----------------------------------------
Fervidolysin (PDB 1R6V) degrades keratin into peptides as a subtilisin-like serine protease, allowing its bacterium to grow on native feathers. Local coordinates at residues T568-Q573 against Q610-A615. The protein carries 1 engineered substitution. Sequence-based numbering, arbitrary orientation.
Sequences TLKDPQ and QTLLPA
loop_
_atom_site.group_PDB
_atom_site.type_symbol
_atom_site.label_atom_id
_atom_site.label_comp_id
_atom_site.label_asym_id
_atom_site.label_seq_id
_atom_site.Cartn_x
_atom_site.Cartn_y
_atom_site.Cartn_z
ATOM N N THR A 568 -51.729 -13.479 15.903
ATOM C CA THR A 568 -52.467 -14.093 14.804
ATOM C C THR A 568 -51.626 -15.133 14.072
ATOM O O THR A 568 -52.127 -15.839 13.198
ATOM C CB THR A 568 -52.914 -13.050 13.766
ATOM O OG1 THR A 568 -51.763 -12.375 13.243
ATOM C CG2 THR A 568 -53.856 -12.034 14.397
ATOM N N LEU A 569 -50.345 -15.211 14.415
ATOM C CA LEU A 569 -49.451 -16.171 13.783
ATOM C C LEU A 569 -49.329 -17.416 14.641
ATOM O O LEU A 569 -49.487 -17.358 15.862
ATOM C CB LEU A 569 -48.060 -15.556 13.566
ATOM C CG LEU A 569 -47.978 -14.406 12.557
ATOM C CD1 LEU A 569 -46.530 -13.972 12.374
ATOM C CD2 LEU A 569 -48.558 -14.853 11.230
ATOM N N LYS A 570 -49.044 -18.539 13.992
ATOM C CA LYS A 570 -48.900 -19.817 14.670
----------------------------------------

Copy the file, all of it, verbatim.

Fervidolysin (PDB 1R6V) degrades keratin into peptides as a subtilisin-like serine protease, allowing its bacterium to grow on native feathers. Local coordinates at residues T568-Q573 against Q610-A615. The protein carries 1 engineered substitution. Sequence-based numbering, arbitrary orientation.
Sequences TLKDPQ and QTLLPA
loop_
_atom_site.group_PDB
_atom_site.type_symbol
_atom_site.label_atom_id
_atom_site.label_comp_id
_atom_site.label_asym_id
_atom_site.label_seq_id
_atom_site.Cartn_x
_atom_site.Cartn_y
_atom_site.Cartn_z
ATOM N N THR A 568 -51.729 -13.479 15.903
ATOM C CA THR A 568 -52.467 -14.093 14.804
ATOM C C THR A 568 -51.626 -15.133 14.072
ATOM O O THR A 568 -52.127 -15.839 13.198
ATOM C CB THR A 568 -52.914 -13.050 13.766
ATOM O OG1 THR A 568 -51.763 -12.375 13.243
ATOM C CG2 THR A 568 -53.856 -12.034 14.397
ATOM N N LEU A 569 -50.345 -15.211 14.415
ATOM C CA LEU A 569 -49.451 -16.171 13.783
ATOM C C LEU A 569 -49.329 -17.416 14.641
ATOM O O LEU A 569 -49.487 -17.358 15.862
ATOM C CB LEU A 569 -48.060 -15.556 13.566
ATOM C CG LEU A 569 -47.978 -14.406 12.557
ATOM C CD1 LEU A 569 -46.530 -13.972 12.374
ATOM C CD2 LEU A 569 -48.558 -14.853 11.230
ATOM N N LYS A 570 -49.044 -18.539 13.992
ATOM C CA LYS A 570 -48.900 -19.817 14.670